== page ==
Minneapolis puts squeeze on problem housing

  • Article by: STEVE BRANDT , Star Tribune
  • Updated: February 20, 2008 - 8:35 PM

With foreclosures booming, City Hall recommended three actions to combat the empty-house epidemic.

With foreclosures exploding, Minneapolis City Hall is stepping up the pressure on housing violations.

A City Council panel Wednesday took three actions aimed at problematic properties as the number of new foreclosures in the city last month hit 344 properties. The committee recommended that the full council:

• Revoke a rental license for an unprecedented 45 rental properties associated with Roseville-based TJ Waconia, a firm that the FBI has said it is investigating for mortgage fraud.

• Triple the annual fee charged against vacant and boarded housing to $6,000 in an effort to recover some of the city's costs for dealing with them.

• Impose a new $1,000 fee on residences that convert to rental units that intended to pay for an immediate inspection to make sure they meet the city's rental licensing standards.

Although it was coincidental that the three actions wound up on the agenda of the Public Safety and Regulatory Services Committee, together they amount to a heightened city response to the epidemic of empty homes in some neighborhoods.

The tripling of the vacant housing registration fee follows an analysis of the costs incurred by the city in monitoring the number of boarded properties has swollen from about 250 in 2005 to more than 800 now.

Powderhorn resident Sara Bergen applauded the move. "This will place the costs on the unscrupulous owners who create them," she said.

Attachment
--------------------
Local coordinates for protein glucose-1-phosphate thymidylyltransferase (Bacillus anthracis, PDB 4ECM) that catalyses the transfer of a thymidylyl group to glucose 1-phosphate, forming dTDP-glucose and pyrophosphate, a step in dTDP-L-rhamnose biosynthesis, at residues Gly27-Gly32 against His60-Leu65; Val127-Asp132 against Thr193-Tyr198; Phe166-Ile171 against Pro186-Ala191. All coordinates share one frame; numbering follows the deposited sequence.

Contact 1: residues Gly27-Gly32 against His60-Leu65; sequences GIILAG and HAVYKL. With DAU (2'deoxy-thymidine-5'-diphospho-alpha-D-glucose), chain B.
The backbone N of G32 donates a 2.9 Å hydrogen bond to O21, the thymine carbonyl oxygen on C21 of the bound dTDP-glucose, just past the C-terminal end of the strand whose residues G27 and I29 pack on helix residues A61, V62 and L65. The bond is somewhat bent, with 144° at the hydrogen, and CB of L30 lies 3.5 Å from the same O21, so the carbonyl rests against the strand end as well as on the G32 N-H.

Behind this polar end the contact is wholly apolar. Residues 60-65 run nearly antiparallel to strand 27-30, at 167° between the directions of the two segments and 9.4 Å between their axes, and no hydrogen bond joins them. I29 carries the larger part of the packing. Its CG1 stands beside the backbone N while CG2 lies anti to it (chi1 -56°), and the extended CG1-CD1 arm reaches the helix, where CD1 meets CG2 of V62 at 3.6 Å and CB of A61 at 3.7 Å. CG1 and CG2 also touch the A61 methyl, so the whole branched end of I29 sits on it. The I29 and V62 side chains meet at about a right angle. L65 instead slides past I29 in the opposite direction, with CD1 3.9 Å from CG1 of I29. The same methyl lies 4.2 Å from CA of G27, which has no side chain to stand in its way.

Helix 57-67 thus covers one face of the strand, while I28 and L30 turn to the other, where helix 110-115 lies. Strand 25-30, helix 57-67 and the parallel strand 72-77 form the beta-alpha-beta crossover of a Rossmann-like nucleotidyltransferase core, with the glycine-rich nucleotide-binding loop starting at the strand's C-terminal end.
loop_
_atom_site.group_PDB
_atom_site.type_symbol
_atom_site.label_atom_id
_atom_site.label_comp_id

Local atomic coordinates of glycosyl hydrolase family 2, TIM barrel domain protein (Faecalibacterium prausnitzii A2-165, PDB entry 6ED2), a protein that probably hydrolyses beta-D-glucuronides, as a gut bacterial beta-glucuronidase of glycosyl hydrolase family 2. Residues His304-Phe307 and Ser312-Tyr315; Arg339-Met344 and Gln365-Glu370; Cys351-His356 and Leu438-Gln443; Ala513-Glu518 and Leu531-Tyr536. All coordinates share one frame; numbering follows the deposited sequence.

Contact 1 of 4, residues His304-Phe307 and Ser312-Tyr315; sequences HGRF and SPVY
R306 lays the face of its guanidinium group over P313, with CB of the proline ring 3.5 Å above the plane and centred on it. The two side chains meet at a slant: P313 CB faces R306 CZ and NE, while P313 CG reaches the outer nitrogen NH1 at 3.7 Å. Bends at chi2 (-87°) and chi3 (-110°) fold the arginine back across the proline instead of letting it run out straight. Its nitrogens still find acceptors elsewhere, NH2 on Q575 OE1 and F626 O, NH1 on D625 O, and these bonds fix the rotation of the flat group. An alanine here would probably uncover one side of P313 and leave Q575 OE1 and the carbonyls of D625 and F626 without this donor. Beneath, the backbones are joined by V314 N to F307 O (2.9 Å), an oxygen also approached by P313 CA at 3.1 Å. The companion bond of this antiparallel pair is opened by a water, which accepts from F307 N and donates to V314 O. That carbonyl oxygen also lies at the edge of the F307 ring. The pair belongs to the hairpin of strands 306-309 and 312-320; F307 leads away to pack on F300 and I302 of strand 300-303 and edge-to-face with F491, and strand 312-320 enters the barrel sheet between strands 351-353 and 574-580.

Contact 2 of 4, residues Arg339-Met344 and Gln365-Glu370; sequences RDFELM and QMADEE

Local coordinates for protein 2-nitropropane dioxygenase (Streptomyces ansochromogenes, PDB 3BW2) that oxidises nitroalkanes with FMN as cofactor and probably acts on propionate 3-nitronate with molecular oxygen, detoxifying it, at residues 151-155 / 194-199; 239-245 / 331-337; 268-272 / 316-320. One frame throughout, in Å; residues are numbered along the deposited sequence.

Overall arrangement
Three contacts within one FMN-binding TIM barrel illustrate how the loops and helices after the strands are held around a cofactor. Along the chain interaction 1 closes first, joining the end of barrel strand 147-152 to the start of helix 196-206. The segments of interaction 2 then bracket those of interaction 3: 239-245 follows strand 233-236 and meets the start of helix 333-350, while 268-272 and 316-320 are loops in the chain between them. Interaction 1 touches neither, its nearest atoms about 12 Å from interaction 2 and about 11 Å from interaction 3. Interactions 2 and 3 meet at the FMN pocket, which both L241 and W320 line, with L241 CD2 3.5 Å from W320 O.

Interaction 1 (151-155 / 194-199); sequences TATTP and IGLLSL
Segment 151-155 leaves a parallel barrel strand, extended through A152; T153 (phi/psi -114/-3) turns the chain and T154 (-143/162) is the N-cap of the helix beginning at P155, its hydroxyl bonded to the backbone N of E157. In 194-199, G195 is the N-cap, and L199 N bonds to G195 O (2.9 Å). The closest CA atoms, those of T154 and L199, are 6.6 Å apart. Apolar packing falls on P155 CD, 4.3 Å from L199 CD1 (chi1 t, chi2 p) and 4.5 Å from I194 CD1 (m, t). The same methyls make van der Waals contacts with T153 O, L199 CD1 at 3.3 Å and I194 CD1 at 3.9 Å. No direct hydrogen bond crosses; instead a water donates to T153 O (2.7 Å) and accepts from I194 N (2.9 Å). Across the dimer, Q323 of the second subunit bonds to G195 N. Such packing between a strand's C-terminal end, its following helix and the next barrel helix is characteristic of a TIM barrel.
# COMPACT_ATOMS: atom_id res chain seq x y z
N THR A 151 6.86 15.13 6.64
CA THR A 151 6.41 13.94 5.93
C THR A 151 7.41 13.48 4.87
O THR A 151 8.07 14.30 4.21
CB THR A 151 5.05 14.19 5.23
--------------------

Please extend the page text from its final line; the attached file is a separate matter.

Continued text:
Besides running a $1.4 million problem properties unit, the city incurs police, fire, rubbish cleanup and other expenses at vacant houses, Inspection Director Henry Reimer said. Total costs exceed $2 million.

"It's unfortunate that we have to collect this money. But somebody has to pay for it and it shouldn't be the taxpayers," said Council President Barbara Johnson.

The $1,000 fee to inspect houses that are converted to rental use exempts nonprofit housing and units recently constructed or remodeled. It also will help finance an employee whose job will be to track down unlicensed rental units.

After opposition from apartment owners, a proposal to charge a $1,000 inspection fee every time a rental unit is sold was dropped.

The full council plans to act on the recommendations at its Feb. 29 meeting. Tenants at the nine occupied houses whose licenses are being revoked have been sent to the city's housing office for help in dealing with their displacement, said Janine Atchison, a city manager.

Steve Brandt • 612-673-4438

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